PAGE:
13:30 Mardell says that the country is changing, and while he can’t say specifically what the President has done to affect that change, the country “is changing in His image”. To support this he points to the fact that there are now two Governors of Indian descent in…ahem…formerly racist Southern states. He doesn’t mention that both Nikki Haley and Bobby Jindal are Republicans, because that would detract from the notion that The Obamessiah has redeemed us to some degree. Of course, he totally contradicts that notion later on, but we’ll get to that in due course.
Then he says “on the other hand”, black poverty is the worst it’s been in almost thirty years. We saw this same blinkered attitude come out in his two recent blog posts where he visited struggling black people in Chicago. Because He is black, somehow economic policies will be aimed specifically at helping black people. Only a naive person who has a poor grasp of government and economics on a national scale will think that a black President can have a specific, immediate affect on the economic situation of millions of black people across the country. It makes no sense, but that was part of the Hope and Change Mardell expected. His last blog post shows that he does know better than that, but his and the BBC’s obsession with race and racial politics keeps driving him back to silly ideas. And hey: wasn’t He supposed to usher in a post-racial era? Emotion is getting the better of reason with Mardell here.
Maybe His policies have been crap? Nah.
In any case, Mardell concludes this section by laying out what he thinks are the main questions or points he and the Beeboids covering the US should be bringing up:
1. What has the President done to put Himself in this position? 2. Big up the resonances with the British audience (assuming, that is, the British public thinks like Beeboids do on issues such as taxation and stimulus) 3. What are the wider implications for America?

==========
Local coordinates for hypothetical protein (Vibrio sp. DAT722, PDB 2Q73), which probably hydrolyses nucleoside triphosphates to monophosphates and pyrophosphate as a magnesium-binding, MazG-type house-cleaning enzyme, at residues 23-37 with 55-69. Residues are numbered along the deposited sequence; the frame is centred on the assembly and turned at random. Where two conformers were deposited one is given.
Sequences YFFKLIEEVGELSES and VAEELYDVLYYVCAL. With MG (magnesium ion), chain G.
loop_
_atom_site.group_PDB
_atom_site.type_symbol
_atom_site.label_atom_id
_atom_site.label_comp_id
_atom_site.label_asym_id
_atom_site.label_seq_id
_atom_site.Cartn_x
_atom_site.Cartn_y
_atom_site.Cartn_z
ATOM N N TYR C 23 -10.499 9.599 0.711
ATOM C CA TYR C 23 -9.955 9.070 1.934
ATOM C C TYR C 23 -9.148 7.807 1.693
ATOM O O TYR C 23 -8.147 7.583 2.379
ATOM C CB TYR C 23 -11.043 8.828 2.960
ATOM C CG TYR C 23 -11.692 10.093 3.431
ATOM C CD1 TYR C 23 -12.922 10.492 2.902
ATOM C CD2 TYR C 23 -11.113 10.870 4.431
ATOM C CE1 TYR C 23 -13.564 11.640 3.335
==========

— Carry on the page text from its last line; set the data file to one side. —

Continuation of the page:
Ask yourselves how Mardell and the BBC have done so far on these. From what I can tell, the answer to the first question is “Nothing! Never!” The other two go some way towards explaining the BBC editors’ choice of stories and angles. And I suppose there’s really nothing wrong with the second two as general guidelines. Also, be sure to keep these, especially the first one, in mind over the next year of noise.
The floor is then handed over to Wilson, who goes into the more pragmatic aspects of newsgathering and coverage. I found this part rather interesting, and license-fee payers might also be interested to know how their money is being spent, and just why the BBC reports what it does.
We soon learn from Wilson that there has been a “huge investment” in the BBC’s online coverage of the US. That will be clear to anyone having a look recently, just from all those lightweight, magazine-style pieces about parks and some woman giving birth just after running a marathon. Well worth the money, I’m sure. By now they will have 11 full-time staff doing online reporting or those “digital media” magazine-style pieces they teach in courses in those feeder schools. And that doesn’t even include the usual Washington staff like Kim Ghattas and Katty Kay, or Laura Trevalyan in New York, or the number of on-air talent traipsing around the country, like Steve Kingston and Jonny Dymond. I think we’ve all noticed for a while now that the BBC has ramped up their US coverage.
Much later in the video, Wilson explains how these new hires “put great value” back into the news by providing real stories, etc. You can all judge for yourselves how much value for your money there is in these magazine-style fluff pieces. He says it’s partially driven by “commercial” concerns, which is, I think, a hint of the new international subscription scheme they’ve come up with. He does say that some of the new commercial money will go towards paying for cameramen and extra crew to follow the radio guys around.
At one point later on, they discuss how social media will play an important role. No, it isn’t what you think. Part of it is actually a fairly reasonable, if brief, discussion about how there will be debate events and whatnot driven by Twitter, and so that will be an important platform. But there’s more, which I’ll come to soon enough.
@ 25:00 I just want to add some info to Mardell’s remarks about why it’s not so exciting to get that sit-down interview with the President. He says that it’s because the message won’t be much different from what you already get from the members of the Administration because, unlike in British Governments, there isn’t really much policy conflict or different Cabinet members briefing against each other etc. This is true, but he only half way explains why this is. Obviously in the US the Cabinet and all people holding the various key positions in an Administration are not sitting politicians, aren’t vying for leadership, and aren’t fighting to get promoted to a better Cabinet position. It makes a big difference in so many ways, functionally and in message management.